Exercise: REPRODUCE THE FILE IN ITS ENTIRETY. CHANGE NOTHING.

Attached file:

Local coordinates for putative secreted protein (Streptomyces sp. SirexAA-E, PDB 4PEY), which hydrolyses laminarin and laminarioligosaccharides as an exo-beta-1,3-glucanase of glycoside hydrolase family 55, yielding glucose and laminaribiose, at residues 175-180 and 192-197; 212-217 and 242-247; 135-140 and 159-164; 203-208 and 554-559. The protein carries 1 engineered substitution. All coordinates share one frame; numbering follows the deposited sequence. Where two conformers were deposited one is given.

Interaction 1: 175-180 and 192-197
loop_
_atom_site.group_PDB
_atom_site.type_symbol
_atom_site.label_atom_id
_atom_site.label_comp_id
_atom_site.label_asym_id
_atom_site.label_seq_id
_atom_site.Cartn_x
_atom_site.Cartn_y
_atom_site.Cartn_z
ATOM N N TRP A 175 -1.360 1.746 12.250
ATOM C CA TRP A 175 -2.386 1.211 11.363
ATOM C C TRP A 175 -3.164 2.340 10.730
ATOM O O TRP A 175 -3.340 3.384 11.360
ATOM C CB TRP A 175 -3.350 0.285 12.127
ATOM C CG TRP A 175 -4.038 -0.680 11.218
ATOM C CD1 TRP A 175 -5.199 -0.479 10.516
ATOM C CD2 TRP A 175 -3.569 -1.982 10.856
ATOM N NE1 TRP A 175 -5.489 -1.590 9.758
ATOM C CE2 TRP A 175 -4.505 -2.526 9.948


Local coordinates for putative secreted protein (Streptomyces sp. SirexAA-E, PDB 4PEY), which hydrolyses laminarin and laminarioligosaccharides as an exo-beta-1,3-glucanase of glycoside hydrolase family 55, yielding glucose and laminaribiose, at residues 175-180 and 192-197; 212-217 and 242-247; 135-140 and 159-164; 203-208 and 554-559. The protein carries 1 engineered substitution. All coordinates share one frame; numbering follows the deposited sequence. Where two conformers were deposited one is given.

Interaction 1: 175-180 and 192-197
loop_
_atom_site.group_PDB
_atom_site.type_symbol
_atom_site.label_atom_id
_atom_site.label_comp_id
_atom_site.label_asym_id
_atom_site.label_seq_id
_atom_site.Cartn_x
_atom_site.Cartn_y
_atom_site.Cartn_z
ATOM N N TRP A 175 -1.360 1.746 12.250
ATOM C CA TRP A 175 -2.386 1.211 11.363
ATOM C C TRP A 175 -3.164 2.340 10.730
ATOM O O TRP A 175 -3.340 3.384 11.360
ATOM C CB TRP A 175 -3.350 0.285 12.127
ATOM C CG TRP A 175 -4.038 -0.680 11.218
ATOM C CD1 TRP A 175 -5.199 -0.479 10.516
ATOM C CD2 TRP A 175 -3.569 -1.982 10.856
ATOM N NE1 TRP A 175 -5.489 -1.590 9.758
ATOM C CE2 TRP A 175 -4.505 -2.526 9.948